CHAPTER II. The Creed and the Lord's Prayer as Guides to the Interpretation of the Theological Virtues of Faith, Hope, and Love
7. Let us begin, for example, with the Symbol  and the Lord's Prayer. What is shorter to hear or to read? What is more easily memorized? Since through sin the human race stood grievously burdened by great misery and in deep need of mercy, a prophet, preaching of the time of God's grace, said, "And it shall be that all who invoke the Lord's name will be saved."  Thus, we have the Lord's Prayer. Later, the apostle, when he wished to commend this same grace, remembered this prophetic testimony and promptly added, "But how shall they invoke him in whom they have not believed?"  Thus, we have the Symbol. In these two we have the three theological virtues working together: faith believes; hope and love pray. Yet without faith nothing else is possible; thus faith prays too. This, then, is the meaning of the saying, "How shall they invoke him in whom they have not believed?"
8. Now, is it possible to hope for what we do not believe in? We can, of course, believe in something that we do not hope for. Who among the faithful does not believe in the punishment of the impious? Yet he does not hope for it, and whoever believes that such a punishment is threatening him and draws back in horror from it is more rightly said to fear than to hope. A poet, distinguishing between these two feelings, said,
"Let those who dread be allowed to hope,"  but another poet, and a better one, did not put it rightly: "Here, if I could have hoped for [i.e., foreseen] such a grievous blow . . ." 
Indeed, some grammarians use this as an example of inaccurate language and comment, "He said 'to hope' when he should have said 'to fear.'"
Therefore faith may refer to evil things as well as to good, since we believe in both the good and evil. Yet faith is good, not evil. Moreover, faith refers to things past and present and future. For we believe that Christ died; this is a past event. We believe that he sitteth at the Father's right hand; this is present. We believe that he will come as our judge; this is future. Again, faith has to do with our own affairs and with those of others. For everyone believes, both about himself and other persons-and about things as well-that at some time he began to exist and that he has not existed forever. Thus, not only about men, but even about angels, we believe many things that have a bearing on religion.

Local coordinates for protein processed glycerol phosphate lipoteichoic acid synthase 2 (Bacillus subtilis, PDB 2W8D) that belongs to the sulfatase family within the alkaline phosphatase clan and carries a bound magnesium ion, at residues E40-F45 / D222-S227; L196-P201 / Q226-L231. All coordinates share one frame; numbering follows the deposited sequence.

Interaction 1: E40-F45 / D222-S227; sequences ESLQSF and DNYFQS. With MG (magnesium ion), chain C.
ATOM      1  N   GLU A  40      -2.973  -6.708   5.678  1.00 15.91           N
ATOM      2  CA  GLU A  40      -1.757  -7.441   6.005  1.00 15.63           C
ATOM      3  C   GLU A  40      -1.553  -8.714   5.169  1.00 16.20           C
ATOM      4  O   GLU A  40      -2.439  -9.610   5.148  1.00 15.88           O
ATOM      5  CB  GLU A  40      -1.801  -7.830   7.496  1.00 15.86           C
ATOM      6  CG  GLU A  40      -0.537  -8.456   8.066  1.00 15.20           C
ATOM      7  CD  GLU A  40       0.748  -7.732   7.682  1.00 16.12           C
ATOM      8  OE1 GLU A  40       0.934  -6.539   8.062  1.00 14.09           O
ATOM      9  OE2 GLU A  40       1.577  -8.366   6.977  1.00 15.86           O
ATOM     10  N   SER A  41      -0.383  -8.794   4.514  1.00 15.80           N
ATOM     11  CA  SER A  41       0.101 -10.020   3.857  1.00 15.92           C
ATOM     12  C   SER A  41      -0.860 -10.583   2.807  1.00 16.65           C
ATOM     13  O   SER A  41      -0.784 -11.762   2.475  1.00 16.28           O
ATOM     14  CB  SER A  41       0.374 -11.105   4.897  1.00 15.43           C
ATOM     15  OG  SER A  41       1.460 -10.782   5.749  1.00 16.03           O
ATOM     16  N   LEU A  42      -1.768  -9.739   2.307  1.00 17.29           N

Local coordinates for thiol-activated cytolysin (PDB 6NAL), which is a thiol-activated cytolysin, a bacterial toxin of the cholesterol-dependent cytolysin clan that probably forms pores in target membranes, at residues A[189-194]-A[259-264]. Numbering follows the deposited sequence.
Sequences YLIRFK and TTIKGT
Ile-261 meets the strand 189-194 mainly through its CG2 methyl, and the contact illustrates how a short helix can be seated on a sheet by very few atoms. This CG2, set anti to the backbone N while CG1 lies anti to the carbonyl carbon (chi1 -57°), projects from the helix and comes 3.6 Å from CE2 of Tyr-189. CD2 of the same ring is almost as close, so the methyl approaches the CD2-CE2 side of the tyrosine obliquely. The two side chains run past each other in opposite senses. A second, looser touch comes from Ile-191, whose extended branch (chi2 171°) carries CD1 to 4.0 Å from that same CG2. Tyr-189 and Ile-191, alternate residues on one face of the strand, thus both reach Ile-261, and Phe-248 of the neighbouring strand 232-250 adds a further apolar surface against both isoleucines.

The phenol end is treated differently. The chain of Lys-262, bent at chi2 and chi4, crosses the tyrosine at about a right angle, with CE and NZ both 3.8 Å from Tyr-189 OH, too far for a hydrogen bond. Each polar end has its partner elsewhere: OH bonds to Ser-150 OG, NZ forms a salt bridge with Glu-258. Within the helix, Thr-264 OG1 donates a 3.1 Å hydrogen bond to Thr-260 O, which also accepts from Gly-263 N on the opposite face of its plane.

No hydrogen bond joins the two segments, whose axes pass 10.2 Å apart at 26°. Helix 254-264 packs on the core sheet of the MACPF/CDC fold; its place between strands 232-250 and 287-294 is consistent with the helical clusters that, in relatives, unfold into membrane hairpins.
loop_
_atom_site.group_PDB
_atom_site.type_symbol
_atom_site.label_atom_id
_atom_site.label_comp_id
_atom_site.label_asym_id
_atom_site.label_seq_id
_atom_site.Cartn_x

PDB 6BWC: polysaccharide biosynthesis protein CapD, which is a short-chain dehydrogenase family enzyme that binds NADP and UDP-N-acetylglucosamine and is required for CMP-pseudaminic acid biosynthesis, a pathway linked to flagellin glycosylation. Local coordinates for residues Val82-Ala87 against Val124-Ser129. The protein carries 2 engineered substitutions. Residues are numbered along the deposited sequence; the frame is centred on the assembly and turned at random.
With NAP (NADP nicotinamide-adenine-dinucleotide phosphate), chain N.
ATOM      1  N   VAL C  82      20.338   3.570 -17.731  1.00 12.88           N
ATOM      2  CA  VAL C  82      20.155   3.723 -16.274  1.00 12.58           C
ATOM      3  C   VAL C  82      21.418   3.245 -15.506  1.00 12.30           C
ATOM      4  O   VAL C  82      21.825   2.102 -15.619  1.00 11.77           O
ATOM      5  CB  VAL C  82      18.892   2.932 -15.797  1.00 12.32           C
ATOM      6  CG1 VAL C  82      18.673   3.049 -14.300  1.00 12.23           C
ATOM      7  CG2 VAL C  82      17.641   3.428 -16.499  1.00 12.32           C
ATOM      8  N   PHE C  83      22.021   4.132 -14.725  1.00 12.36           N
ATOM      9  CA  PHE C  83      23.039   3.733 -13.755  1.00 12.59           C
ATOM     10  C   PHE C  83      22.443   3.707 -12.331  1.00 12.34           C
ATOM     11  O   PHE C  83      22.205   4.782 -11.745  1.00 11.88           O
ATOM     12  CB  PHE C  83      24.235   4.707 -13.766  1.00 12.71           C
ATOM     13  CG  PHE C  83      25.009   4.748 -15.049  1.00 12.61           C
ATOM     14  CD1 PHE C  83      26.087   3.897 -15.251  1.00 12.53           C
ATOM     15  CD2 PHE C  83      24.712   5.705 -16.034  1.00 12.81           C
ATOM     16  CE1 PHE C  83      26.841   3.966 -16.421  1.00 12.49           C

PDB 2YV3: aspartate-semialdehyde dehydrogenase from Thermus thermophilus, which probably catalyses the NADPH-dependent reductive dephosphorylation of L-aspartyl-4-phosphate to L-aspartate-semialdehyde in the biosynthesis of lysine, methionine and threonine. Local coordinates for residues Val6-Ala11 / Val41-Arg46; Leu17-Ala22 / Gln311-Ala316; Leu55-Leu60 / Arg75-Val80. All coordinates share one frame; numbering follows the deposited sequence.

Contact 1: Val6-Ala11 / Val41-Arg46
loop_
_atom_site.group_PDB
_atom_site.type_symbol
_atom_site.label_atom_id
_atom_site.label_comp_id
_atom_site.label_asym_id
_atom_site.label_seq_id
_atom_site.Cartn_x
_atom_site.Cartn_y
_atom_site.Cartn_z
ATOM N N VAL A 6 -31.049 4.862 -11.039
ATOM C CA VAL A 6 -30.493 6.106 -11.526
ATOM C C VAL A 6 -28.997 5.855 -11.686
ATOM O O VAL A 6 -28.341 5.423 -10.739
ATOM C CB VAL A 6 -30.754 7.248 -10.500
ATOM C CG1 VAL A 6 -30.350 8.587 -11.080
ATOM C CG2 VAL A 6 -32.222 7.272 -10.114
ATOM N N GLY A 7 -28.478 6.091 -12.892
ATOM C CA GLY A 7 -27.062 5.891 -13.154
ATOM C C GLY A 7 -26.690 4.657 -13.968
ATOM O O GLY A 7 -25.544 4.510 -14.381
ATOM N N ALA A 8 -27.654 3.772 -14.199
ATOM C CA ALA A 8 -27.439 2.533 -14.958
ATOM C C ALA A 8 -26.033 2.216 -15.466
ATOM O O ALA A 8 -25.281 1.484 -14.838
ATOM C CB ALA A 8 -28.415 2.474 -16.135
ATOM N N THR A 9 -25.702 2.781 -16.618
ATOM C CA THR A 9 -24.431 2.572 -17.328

But hope deals only with good things, and only with those which lie in the future, and which pertain to the man who cherishes the hope. Since this is so, faith must be distinguished from hope: they are different terms and likewise different concepts. Yet faith and hope have this in common: they refer to what is not seen, whether this unseen is believed in or hoped for. Thus in the Epistle to the Hebrews, which is used by the enlightened defenders of the catholic rule of faith, faith is said to be "the conviction of things not seen."  However, when a man maintains that neither words nor witnesses nor even arguments, but only the evidence of present experience, determine his faith, he still ought not to be called absurd or told, "You have seen; therefore you have not believed." For it does not follow that unless a thing is not seen it cannot be believed. Still it is better for us to use the term "faith," as we are taught in "the sacred eloquence,"  to refer to things not seen. And as for hope, the apostle says: "Hope that is seen is not hope. For if a man sees a thing, why does he hope for it? If, however, we hope for what we do not see, we then wait for it in patience."  When, therefore, our good is believed to be future, this is the same thing as hoping for it.
What, then, shall I say of love, without which faith can do nothing? There can be no true hope without love. Indeed, as the apostle James says, "Even the demons believe and tremble." 
Yet they neither hope nor love. Instead, believing as we do that what we hope for and love is coming to pass, they tremble. Therefore, the apostle Paul approves and commends the faith that works by love and that cannot exist without hope. Thus it is that love is not without hope, hope is not without love, and neither hope nor love are without faith.
 The Apostles' Creed. Cf. Augustine's early essay On Faith and the Creed.
 Joel 2:32.
 Rom. 10:14.
 Lucan, Pharsalia, II, 15.
 Virgil, Aeneid, IV, 419. The context of this quotation is Dido's lament over Aeneas' prospective abandonment of her. She is saying that if she could have foreseen such a disaster, she would have been able to bear it. Augustine's criticism here is a literalistic quibble.
 Heb. 11:1.
 Sacra eloquia-a favorite phrase of Augustine's for the Bible.